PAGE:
Cost savings… elasticity…. scalability…. load “bursting”…. storage on demand… These are the advertised benefits of cloud computing, and they certainly help make for a solid business case for using either third-party services or a virtualized data center.

But after the agreements are signed, systems and processes are set up, and users are retrained, something unexpected happens. The initial use cases are realized, but then additional benefits begin to emerge — sort of like the icing on the cake, but often, these unforeseen benefits provide far more value to the business than initially planned.

Over the past couple of years, I have spoken with many CIOs and executives who not only talk about the unplanned challenges, but also cite pleasant surprises as well. Here are some examples of such unexpected benefits that emerge as cloud projects roll along:

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You may not think your business has any information stored in the cloud, but it does. (Quick: Who handles your email spam filter?)

And whatever business functions you already use the cloud for are only poised to increase.

“Ultimately, I don’t think you have a whole lot of choice,” said Marty Metz, chief information officer at Pillsbury Winthrop Shaw Pittman, speaking at a Nashville Business Journal panel on cloud computing Tuesday morning.

Building on the metaphor of in-house data storage as money kept under your bed or in a sock drawer, while the cloud is more like a bank, Metz and four other panelists focused on the costs versus benefits of cloud computing, as well as its risks and its myths.

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The cloud has created a paradigm shift that’s every bit as important as the industrial revolution for businesses and consumers, says Gary Turner, managing director, Xero UK. For firms that haven’t already made the most of it, the opportunity to re-imagine services and create innovate new ways to add real value for clients is beckoning.

The year 2014 has heralded a real turning point in the maturity of digital. Almost three billion people – 40% of the world’s population – are using the Internet according to the latest figures from the United Nations. Facebook has 1.35 billion active monthly users, which is incredible when you consider the site has only been around for ten years.

Where can digital take you?

With the web becoming a way of life around the world, commercially the cloud as a mechanism is no longer the primary focus. Rather, what’s important is the benefit that digital can bring. In this respect, it’s not about the engine, it’s about all the new places that engine can take you.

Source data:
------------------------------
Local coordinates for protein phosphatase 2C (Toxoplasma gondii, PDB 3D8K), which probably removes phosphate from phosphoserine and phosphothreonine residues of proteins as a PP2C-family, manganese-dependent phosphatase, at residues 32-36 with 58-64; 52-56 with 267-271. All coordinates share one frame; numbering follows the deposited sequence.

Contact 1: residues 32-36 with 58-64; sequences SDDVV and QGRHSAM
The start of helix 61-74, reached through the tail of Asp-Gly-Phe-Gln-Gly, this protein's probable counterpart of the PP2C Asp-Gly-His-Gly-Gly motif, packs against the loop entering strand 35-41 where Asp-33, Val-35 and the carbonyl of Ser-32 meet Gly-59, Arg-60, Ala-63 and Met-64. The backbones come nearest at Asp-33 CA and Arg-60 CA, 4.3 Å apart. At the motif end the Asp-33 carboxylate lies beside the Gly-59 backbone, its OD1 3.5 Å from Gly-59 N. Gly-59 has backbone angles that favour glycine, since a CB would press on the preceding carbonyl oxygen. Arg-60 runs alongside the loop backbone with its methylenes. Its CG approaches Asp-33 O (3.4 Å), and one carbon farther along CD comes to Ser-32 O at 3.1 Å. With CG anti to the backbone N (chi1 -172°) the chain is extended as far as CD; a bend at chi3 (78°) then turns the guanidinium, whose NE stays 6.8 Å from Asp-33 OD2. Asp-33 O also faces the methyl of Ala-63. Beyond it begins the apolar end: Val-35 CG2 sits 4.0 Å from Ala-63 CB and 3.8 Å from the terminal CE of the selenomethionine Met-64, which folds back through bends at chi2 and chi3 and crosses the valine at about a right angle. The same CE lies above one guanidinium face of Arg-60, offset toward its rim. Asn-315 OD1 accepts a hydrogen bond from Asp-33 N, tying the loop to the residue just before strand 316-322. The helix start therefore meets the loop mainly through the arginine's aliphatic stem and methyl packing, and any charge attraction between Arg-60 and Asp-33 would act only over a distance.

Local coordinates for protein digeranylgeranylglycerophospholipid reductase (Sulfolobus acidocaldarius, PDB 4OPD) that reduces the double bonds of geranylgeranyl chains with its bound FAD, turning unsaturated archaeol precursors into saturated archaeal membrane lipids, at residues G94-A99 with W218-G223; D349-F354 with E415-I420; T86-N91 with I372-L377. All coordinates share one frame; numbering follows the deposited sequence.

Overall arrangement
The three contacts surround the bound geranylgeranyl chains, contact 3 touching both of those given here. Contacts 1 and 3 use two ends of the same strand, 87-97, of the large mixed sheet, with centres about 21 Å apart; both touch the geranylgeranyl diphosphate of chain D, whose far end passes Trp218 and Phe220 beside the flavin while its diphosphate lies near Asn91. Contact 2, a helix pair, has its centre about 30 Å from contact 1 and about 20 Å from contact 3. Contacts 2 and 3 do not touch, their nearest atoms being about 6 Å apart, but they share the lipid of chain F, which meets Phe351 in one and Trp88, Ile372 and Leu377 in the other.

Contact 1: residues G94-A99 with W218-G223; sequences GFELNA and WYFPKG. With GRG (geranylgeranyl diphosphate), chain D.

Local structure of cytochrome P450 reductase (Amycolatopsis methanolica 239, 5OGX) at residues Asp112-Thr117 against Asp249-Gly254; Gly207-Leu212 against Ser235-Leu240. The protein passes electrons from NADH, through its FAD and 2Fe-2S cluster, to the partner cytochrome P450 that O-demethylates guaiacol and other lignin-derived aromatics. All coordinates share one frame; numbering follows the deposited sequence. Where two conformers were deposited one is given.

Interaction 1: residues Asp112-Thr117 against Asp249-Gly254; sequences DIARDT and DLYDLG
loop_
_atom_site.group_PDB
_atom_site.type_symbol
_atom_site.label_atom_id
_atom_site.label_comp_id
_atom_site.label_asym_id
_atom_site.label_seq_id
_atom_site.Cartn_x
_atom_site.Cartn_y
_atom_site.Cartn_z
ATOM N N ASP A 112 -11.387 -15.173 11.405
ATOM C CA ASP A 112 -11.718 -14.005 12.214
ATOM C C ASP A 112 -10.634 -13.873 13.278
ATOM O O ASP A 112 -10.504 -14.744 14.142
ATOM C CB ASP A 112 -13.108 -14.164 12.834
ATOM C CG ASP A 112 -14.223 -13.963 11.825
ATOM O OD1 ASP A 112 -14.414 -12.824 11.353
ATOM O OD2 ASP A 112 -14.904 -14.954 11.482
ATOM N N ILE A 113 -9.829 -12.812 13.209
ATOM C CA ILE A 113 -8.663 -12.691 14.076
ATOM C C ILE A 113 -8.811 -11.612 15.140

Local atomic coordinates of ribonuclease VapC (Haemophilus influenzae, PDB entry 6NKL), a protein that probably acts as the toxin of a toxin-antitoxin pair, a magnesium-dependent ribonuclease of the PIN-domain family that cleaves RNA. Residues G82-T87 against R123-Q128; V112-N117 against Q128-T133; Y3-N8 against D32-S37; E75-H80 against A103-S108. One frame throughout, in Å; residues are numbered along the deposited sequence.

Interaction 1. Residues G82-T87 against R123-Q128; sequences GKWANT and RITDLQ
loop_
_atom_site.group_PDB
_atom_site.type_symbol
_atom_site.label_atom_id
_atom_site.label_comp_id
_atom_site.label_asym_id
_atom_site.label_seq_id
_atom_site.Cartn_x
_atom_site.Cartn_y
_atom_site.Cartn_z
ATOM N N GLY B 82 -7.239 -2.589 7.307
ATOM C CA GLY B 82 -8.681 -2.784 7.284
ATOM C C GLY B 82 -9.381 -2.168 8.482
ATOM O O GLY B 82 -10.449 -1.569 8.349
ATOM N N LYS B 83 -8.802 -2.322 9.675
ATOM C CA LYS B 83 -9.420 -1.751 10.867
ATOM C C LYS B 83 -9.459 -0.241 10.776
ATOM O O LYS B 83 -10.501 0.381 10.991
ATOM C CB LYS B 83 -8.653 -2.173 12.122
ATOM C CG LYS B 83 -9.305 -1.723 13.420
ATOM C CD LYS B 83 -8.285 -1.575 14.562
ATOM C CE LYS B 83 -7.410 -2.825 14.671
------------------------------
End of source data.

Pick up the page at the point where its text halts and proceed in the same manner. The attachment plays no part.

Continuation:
The emergence of cloud-hosted digital innovation is a shift that’s every bit as important as the industrial revolution two centuries ago – it’s honestly that mould-breaking. History shows that the invention of steam power radically rewrote the entire fabric of production, economics and employment. In the longer term, it even ended up rewriting the fabric of Western society itself.

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Four years ago, the National Security Agency realized it had a data problem.

In the aftermath of the Sept. 11, 2001, terrorist attacks, armed with new authorities that allowed the intelligence agency to collect an assortment of global communications and Internet metadata, NSA ramped up its operations. These expanded surveillance efforts—many of which were disclosed publicly in leaks by former NSA contractor Edward Snowden—produced a massive volume of data that began to flood the agency’s disparate databases.

By the mid-2000s, NSA was adding racks of servers to quell the voracious appetite of multiple programs, a costly effort that further burdened intelligence analysts who had to access dozens or more databases and perform individual queries against each of them. Analysts could spend 30 minutes or longer each morning just opening the databases they needed to query, a senior NSA official told Government Executive.

“What we were doing was just adding servers, and that doesn’t scale at a certain point,” the senior official says. “We had a volume issue—more than a volume issue, our analysts are swamped going in and out of repositories.”

The Best Bet

NSA officials picked up on Google research in 2007 that ultimately paved the way for the intelligence agency’s formal adoption of cloud computing in 2010—part of a broad effort within the intelligence community to more effectively share data and services. In a similar move, the CIA last year signed a contract with Amazon Web Services for a cloud to be used by all 17 intelligence agencies.

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With FCC officials indicating that they would establish rules regarding location accuracy for indoor 911 calls from cell phones, the four nationwide wireless carriers on Friday announced a voluntary agreement with two key public-safety organizations on the topic, although other first-responder groups expressed objections to the deal.